(i) 
Any off-street parking space or parking lot in the main street area that abuts a sidewalk shall be buffered from the sidewalk by a landscaped area.
(j) 
Landscaping shall, to the extent practicable, be used to screen all parking lots and parking areas from all public roads, paths and private streets. Factors such as the size of the parking area, direction and elevation from which it can be viewed, the viewer's position, the season and the distance of the lot from the view must be considered when determining the type, height, width and density of the plant materials to be used. Existing vegetation may be incorporated into the parking lot landscape plan. Shade trees located within the parking lot in appropriate landscape islands shall be planted at the ratio of one tree per 10 parking spots.
(k) 
All landscaping must be maintained to be effective.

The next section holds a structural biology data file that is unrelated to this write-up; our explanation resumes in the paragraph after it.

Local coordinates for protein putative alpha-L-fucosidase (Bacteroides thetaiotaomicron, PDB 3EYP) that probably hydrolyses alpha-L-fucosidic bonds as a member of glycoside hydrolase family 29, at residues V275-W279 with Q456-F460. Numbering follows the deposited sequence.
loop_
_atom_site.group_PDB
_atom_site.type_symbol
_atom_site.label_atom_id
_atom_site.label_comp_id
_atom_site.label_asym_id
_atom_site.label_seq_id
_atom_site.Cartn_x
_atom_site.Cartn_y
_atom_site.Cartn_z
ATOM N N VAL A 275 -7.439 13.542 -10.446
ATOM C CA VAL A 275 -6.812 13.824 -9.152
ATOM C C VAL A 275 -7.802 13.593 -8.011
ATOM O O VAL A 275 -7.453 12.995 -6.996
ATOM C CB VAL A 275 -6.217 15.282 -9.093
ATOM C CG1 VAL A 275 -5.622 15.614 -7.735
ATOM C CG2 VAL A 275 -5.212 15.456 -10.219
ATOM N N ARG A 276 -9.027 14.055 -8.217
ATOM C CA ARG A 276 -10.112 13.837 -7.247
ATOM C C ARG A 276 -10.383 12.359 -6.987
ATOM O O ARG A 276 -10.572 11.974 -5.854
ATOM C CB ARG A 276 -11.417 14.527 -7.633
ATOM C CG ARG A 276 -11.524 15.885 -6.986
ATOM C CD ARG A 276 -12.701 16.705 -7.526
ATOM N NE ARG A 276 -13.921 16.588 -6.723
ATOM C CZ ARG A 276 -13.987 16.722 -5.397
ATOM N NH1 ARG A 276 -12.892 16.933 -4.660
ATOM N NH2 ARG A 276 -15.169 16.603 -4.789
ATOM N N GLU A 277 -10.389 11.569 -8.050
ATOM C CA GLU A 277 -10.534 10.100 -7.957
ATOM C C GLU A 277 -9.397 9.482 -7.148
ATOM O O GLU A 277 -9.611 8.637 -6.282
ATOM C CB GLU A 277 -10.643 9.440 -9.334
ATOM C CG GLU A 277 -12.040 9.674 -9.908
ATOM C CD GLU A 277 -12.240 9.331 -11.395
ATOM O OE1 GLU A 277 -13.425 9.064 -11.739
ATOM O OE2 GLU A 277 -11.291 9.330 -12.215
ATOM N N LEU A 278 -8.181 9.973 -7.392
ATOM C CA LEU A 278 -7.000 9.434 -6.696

(2) 
Traffic and parking control standards. Owners of premises containing off-street parking and loading areas shall be ordered by the Planning Board to conform to any or all of the following standards relating to traffic and parking controls on said premises where such conformance is deemed necessary by the Planning Board, in its discretion, to promote the public health, safety and welfare and to ensure the safe and unhazardous use of such premises:
(a) 
As may be required pursuant to the New York State Building Code, fire lanes shall be established and maintained in the parking area at the front, side and rear of all buildings and structures on the site and properly painted and marked as such. Vehicular parking and standing is prohibited in a fire lane.
(b) 
Traffic lanes for the control and regulation of automobile, truck, bicycle, other vehicle and pedestrian flow in the parking area shall be established and maintained and properly delineated through the use of pavement markings, speed limit signs or median strips.
(c) 
Parking lanes for parking spaces shall be established and maintained in the parking area and shall be properly painted and marked as such.
(d)